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Aesthetics? guys, gives us a break... I bet very few of you would get excited with womens' body type & underwear your grandpas got excited some 60 years ago. What is important is to get the job done => be fast! As for the IMOCA, yes indeed last generation boats are as fat as possible. And those who do not have the budget, convert older ones to make them get a fatter bow too. Have a look at the refit of Riechers' imoca. Before , during and finally after.

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So, adding a short prow would hinder? Just curious!

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BB, my scow-sailing experience is limited to one C of C regatta at Lake Geneva a couple decades ago. However, I am familiar with their design and history. Scows are flat bottomed their entire length. Flying Scots are not. They are V-shaped forward, the V diminishing farther aft until becoming flat just aft the rear of the CB trunk. I do have a lot of experience sailing Scots, they most def are slow when heeled, completely opposite how a scow is designed to sail. The closest resemblence to a Scot, inre lines, is a low-powered semi-displacement powerboat.... and Ive never seen a Maine lobsterboat increase speed by heeling over.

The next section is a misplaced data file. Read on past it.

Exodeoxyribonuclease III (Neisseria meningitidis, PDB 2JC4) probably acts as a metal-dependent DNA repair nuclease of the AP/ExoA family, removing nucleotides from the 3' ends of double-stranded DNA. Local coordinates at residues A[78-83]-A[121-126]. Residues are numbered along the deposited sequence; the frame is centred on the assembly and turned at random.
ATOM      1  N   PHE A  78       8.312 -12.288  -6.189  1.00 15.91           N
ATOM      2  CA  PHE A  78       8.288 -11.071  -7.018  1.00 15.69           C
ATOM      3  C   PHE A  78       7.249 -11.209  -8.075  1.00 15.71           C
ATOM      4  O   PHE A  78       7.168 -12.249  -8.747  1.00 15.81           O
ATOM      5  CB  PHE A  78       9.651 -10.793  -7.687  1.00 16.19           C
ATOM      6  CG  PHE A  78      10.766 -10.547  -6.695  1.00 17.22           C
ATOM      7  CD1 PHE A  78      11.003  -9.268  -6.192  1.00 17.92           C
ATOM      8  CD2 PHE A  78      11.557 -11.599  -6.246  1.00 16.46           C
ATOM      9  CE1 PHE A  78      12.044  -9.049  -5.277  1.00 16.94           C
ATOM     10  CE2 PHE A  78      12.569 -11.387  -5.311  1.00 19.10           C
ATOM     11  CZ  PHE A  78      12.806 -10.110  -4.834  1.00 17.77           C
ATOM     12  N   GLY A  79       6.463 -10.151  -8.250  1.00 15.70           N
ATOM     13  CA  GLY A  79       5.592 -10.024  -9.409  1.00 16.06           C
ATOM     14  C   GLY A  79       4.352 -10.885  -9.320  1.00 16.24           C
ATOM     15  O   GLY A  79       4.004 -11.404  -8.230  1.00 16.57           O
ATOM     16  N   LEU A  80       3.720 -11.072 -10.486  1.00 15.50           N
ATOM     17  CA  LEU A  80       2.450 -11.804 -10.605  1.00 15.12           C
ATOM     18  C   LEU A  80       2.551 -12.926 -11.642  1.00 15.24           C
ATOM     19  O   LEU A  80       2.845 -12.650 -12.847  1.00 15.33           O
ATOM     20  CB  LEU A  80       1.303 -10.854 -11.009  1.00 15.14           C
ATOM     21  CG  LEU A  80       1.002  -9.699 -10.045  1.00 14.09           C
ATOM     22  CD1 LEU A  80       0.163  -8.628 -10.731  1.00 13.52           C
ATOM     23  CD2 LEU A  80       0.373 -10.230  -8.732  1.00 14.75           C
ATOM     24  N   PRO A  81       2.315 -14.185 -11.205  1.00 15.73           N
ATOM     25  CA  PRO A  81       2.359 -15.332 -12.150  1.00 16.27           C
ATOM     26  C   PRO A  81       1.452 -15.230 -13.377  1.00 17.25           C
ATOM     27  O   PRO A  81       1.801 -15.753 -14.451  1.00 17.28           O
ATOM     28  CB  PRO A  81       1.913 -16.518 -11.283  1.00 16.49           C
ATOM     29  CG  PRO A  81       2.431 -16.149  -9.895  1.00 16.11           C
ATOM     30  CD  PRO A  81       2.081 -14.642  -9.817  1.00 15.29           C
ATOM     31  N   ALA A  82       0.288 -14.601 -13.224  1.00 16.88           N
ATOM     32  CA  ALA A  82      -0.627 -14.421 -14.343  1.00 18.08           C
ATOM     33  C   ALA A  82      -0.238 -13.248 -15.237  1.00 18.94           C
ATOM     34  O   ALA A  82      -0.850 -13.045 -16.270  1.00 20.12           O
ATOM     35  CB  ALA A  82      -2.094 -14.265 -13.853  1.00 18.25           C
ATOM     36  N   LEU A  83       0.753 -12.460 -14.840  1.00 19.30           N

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Will stand on previous statement...no argument from me, it is what it is.

 

I sailed Geneva, been to Zenda and White Bear.

 

I might note that Melges' later hulls were not so even...MC, etc.

 

Still, the scow VMG or ride did depend on the heel.

 

As I said, never was a Scot etc fan, and do not recall even wanting to sail on one. Again, no argument from me, save I do like the subject boat that brought on all these minor tilts, though I am building me-self a Malibu Outrigger outrigger just to do it. Maybe should have used two old Butterfly hulls...:o ?

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Depends on the scow:

post-30-0-40076900-1400254038.gif

post-30-0-15458300-1400254356_thumb.jpg

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Doug, Thanks, interesting stuff.

 

I used to love the big C-boats, sheer speed, little work, be out when no power boat would venture...and the noise it made wave to wave...then how quiet it tended to be when a puff lifted it...you could almost hear the speed change. Not sure if MC offered same tickle. Long long ago, alas.

 

But then the above thread starter rig looks to be deja vue, all over again, only bigger )